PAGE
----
So last time I posted about fractals, I gave you guys some code to render a monochrome Mandelbrot Set. Granted it’s cool, how about we throw some color into the mix?
As I explained in the last post, the mandelbrot set is colored if the iteration z(c) stays contained within z(c) < 2. So to color it, we will select appropriate hues based how quickly the complex point (x, yi) exceeds 2. Here’s the new mandel(c) method.
def mandel(c): z = 0 i = 0 for h in range(0,20): z = z**2 + c if abs(z) > 2: return cols[i / 4 - 1] i += 1 return "black"
What’s different about it? Rather than returning True or False, this method returns a color, based on how quickly the iteration becomes chaotic. Now, we will always draw a point, it just depends what color that point is.
for x in range(0,600): real = x / 200.0 - 1.5 for y in range(0,600): img = y / 200.0 - 1.5 c = complex(real, img) col = mandel(c) w.create_line(x,600-y,x+1,601-y,fill=col) w.pack()
And here’s the beautiful result…
Pretty straightforward, huh? Yeah, I thought so too. But let’s take this one step further, how about we tweak our code to accomodate all fractals in the Julia Set? To explain with this “Julia Set” thing is, think of squares and rectangles. A square is always a rectangle, but not all rectangles are squares. The Mandelbrot Set is a Julia Set, but not all Julia Sets are Mandelbrot Sets. You know what? It’ll become clearer once you see the code.
Now to render the Julia Set, we have to pass it two methods, a complex point (x, yi) and an equation. Each julia set depends on the equation you pass it, and this requires either a great amount of tweaking, or just looking up some cool patterns.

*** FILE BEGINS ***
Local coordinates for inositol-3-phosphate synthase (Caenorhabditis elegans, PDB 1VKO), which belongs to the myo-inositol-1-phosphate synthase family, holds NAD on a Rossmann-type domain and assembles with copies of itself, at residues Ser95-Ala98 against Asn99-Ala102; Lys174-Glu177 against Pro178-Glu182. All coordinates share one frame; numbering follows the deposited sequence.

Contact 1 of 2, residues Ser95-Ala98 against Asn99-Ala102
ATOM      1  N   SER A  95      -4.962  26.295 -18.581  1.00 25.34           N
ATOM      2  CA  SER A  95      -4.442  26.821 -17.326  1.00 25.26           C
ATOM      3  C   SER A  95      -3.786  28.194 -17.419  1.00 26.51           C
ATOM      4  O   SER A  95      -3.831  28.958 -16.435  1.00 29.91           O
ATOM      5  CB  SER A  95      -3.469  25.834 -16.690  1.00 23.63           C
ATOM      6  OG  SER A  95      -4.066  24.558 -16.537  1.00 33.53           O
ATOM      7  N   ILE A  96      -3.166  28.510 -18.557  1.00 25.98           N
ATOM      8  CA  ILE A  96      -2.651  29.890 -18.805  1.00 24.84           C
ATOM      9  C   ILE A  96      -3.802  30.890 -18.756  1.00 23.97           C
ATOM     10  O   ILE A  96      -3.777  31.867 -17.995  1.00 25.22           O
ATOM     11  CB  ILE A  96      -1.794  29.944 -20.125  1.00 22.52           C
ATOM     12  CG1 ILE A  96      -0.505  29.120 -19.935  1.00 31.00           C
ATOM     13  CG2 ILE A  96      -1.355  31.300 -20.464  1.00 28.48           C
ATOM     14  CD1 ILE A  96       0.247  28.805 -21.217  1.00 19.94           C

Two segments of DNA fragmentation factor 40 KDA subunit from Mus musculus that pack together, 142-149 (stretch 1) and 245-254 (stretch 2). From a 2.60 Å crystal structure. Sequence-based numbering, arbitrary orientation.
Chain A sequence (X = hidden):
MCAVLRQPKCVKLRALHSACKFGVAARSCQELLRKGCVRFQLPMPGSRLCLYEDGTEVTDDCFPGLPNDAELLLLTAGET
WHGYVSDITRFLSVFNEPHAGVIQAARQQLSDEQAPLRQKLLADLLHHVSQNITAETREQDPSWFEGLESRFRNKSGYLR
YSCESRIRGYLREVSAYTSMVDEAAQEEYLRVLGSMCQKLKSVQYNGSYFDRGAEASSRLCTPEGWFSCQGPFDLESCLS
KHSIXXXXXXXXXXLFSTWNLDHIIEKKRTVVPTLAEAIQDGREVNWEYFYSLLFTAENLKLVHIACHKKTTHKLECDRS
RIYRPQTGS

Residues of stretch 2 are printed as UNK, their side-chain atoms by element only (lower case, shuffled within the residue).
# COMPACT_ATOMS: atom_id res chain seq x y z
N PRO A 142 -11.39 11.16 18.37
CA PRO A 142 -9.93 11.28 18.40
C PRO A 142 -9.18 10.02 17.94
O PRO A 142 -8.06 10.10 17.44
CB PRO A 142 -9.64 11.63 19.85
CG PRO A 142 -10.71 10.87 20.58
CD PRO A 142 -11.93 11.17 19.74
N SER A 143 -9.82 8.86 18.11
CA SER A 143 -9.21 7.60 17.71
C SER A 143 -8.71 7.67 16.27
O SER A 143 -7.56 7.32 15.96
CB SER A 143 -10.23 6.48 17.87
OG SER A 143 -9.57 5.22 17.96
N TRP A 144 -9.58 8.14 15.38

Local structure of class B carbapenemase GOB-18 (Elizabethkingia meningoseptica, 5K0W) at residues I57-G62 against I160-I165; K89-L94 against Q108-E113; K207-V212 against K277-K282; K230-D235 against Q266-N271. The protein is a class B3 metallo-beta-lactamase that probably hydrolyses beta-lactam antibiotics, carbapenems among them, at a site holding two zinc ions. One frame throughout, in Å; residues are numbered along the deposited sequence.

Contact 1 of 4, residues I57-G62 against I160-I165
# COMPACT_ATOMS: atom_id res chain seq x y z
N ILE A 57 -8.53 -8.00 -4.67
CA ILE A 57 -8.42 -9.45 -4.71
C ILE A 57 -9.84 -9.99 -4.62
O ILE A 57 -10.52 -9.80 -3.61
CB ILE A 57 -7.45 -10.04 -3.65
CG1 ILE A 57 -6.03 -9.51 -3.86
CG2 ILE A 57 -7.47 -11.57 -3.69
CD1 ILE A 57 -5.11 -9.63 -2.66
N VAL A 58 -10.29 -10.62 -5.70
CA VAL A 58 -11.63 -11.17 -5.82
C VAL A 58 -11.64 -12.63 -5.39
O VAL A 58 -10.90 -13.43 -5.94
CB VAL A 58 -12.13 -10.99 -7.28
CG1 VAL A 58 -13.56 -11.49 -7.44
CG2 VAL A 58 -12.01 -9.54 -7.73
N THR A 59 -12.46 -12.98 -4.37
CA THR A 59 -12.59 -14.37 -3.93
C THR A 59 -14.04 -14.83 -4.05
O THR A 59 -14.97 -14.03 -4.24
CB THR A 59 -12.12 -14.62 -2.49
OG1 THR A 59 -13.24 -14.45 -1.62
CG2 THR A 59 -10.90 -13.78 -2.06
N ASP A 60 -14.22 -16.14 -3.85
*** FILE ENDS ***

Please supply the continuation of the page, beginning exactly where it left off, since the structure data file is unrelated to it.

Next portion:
The Julia Set is determined the same way - equate z(c) = z_n-1(c)^2 + c. Except, for Julia Sets, c remains constant throughout the test. This c is the equation you pass the method. This c determines what your fractal will look like. Let’s take a peak at some code. We’ll keep the same “colorizing” theme. t is the complex point, c is the static equation.
def julia(t, c): z = t i = 0 for h in range(0, iter): z = z**2 + c if abs(z) > 2: return cols[i / 10 - 1] i += 1 return "black"
Pretty straightforward. Except Julia sets produce some amazing figures. I’ll post my favorites below. But for now, here is the complete code. I’ve including some “favorite equations” so feel free to test em out.
# Julia Set generator by Jordan Scales # 12/02/2009 from Tkinter import * cols = ["orange", "yellow", "red", "blue", "white"] # favorites... # -0.8+0.156j # -0.70176-0.3842j # -0.4+0.6j # -0.835-0.2321j eq = -0.8+0.156j iter = 50 def julia(t, c): z = t i = 0 for h in range(0, iter): z = z**2 + c if abs(z) > 2: return cols[i / 10 - 1] i += 1 return "black" root = Tk() w = Canvas(root, width=600, height=600) w.pack() for hx in range(0, 600, 75): w.create_line(0,hx,600,hx,fill="blue") for hy in range(0, 600, 75): w.create_line(hy,0,hy,600,fill="blue") print 'Loading...' for x in range(0, 600): real = x / 200.0 - 1.5 for y in range(0, 600): img = y / 200.0 - 1.5 com = complex(real, img) col = julia(com, eq) w.create_line(x, 600-y, x+1, 600-y+1, fill=col) w.pack() print 'Done!' root.mainloop()
Now, I bet you wanna see some pictures, huh. No problem, I should really get this tatooed on my body.